Hungary’s parliament ratifies Swedish bid to become 32nd member of NATO

Hungarian Prime Minister Viktor Orban, right, and Swedish Prime Minister Ulf Kristersson, left, shake hands after a press conference in Budapest on Friday, a prelude to Hungary’s approval of the Nordic country’s NATO bid. (Janos Kummer/Getty Images)

President Viktor Orban expected to sign off after striking defence pact with Swedish PM last week

Hungary’s parliament voted Monday to ratify Sweden’s bid to join NATO, bringing an end to more than 18 months of delays that have frustrated the alliance as it seeks to expand in response to Russia’s war in Ukraine.

The vote, which passed with 188 votes for and six against, was the culmination of months of wrangling by Hungary’s allies to convince its nationalist government to lift its block on Sweden’s membership.

A presidential signature is needed to formally endorse the approval of Sweden’s NATO bid, which is expected within the next few days.

The government of Prime Minister Viktor Orban submitted the protocols for approving Sweden’s entry into NATO in July 2022, but the matter had stalled in Hungary’s parliament over opposition by governing party lawmakers.

Unanimous support among all NATO members is required to admit new countries, and Hungary is the last of the alliance’s 31 members to give its backing since Turkey ratified the request last month.

Swedish Prime Minister Ulf Kristersson called it “a historic day.”

“We stand ready to shoulder our share of the responsibility for NATO’s security,” Kristersson wrote in a post on X.

Orban, a right-wing populist who has forged close ties with Russia, has said that criticism of Hungary’s democracy by Swedish politicians had soured relations between the two countries and led to reluctance among lawmakers in his Fidesz party.

The vote on Monday removed the final membership hurdle for Sweden, which, along with neighbouring Finland, first applied to join the alliance in May 2022. Finland officially became a NATO member in April 2023.

Orban irked by external pressure

Addressing lawmakers before the vote, Orban said: “Sweden and Hungary’s military co-operation and Sweden’s NATO accession strengthen Hungary’s security.”

Orban criticized Hungary’s European Union and NATO allies for placing increased pressure on his government in recent months to move forward on bringing Sweden into the alliance.

“Several people tried to intervene from the outside in the settling of our disputes, but this did not help but rather hampered the issue,” Orban said. “Hungary is a sovereign country, it does not tolerate being dictated by others, whether it be the content of its decisions or their timing.”

Last weekend, a bipartisan group of U.S. senators visited Hungary and announced it would submit a joint resolution to Congress condemning Hungary’s alleged democratic backsliding and urging Orban’s government to immediately lift its block on Sweden’s trans-Atlantic integration.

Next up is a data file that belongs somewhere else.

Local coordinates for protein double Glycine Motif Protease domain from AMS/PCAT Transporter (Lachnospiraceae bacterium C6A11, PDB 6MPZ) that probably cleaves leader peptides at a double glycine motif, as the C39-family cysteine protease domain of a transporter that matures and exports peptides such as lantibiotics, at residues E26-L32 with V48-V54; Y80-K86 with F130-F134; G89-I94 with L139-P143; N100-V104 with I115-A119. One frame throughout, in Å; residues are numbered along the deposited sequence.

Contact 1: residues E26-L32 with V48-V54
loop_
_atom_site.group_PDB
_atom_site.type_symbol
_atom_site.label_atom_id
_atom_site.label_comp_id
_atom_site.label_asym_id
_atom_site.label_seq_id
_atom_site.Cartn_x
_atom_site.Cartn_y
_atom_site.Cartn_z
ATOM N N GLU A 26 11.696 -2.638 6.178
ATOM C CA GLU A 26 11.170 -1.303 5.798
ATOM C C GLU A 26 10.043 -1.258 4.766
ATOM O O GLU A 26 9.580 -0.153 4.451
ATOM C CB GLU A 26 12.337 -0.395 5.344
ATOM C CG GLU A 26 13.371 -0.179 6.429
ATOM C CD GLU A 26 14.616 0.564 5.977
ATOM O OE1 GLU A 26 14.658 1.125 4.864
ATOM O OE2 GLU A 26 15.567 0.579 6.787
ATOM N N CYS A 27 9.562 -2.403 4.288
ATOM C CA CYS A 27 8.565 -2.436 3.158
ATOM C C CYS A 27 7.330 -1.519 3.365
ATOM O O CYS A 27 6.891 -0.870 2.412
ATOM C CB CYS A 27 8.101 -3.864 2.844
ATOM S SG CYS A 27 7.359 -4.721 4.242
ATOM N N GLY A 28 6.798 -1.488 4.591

But on Friday, Kristersson met with Orban in Hungary’s capital where they appeared to reach a decisive reconciliation after months of diplomatic tensions.

Reaction from NATO Secretary General Jens Stoltenberg:

Following their meeting, the leaders announced the conclusion of a defence industry agreement that will include Hungary’s purchase of four Swedish-made JAS 39 Gripen jets and the extension of a service contract for its existing Gripen fleet.

Orban said the additional fighter jets “will significantly increase our military capabilities and further strengthen our role abroad” and will improve Hungary’s ability to participate in joint NATO operations.

“To be a member of NATO together with another country means we are ready to die for each other,” Orban said. “A deal on defence and military capacities helps to reconstruct the trust between the two countries.”

On Monday, ambassadors from several NATO countries were in the parliamentary chamber during the vote. The U.S. ambassador to Hungary, David Pressman, told reporters Sweden’s approval was “a decision of strategic significance to the United States of America, to Hungary and to the trans-Atlantic alliance as a whole.”

“This has been a decision that has taken some time, and we look forward to the process concluding rapidly,” Pressman said.

Monday’s vote on Sweden’s NATO accession was just one matter on a busy agenda for lawmakers in the Hungarian parliament.

A vote was also held on accepting the resignation of President Katalin Novák, who stepped down earlier this month in a scandal over her decision to pardon to a man convicted of covering up a string of child sexual abuses.

After accepting Novák’s resignation, lawmakers are expected to confirm Tamás Sulyok, the president of Hungary’s Constitutional Court, as the country’s new president. He is set to formally take office on March 5.

Related stories from around the North: 

Canada: Yukon’s new Arctic security council to help prepare territory for a changing world, CBC News

Denmark: Danish policy prioritizes low-conflict Arctic amidst Russian tensions, Eye on the Arctic

Finland: NATO membership strengthens Arctic Security, deepens Canada ties: Finnish Ambassador, Eye on the Arctic

Iceland: Norwegian F-35s in Iceland for airspace surveillance, Eye on the Arctic

Norway: Norwegian intelligence warns about mounting Russian threats, The Independent Barents Observer

Russia: New commander of Russia’s ‘Kirkenes Brigade’ says his marines are fighting NATO, The Independent Barents Observer

Sweden: Intelligence reports-Russian intelligence operations a major threat to Sweden, Radio Sweden

United StatesArctic Security-University of Alaska Anchorage to lead center of excellence, Eye on the Arctic

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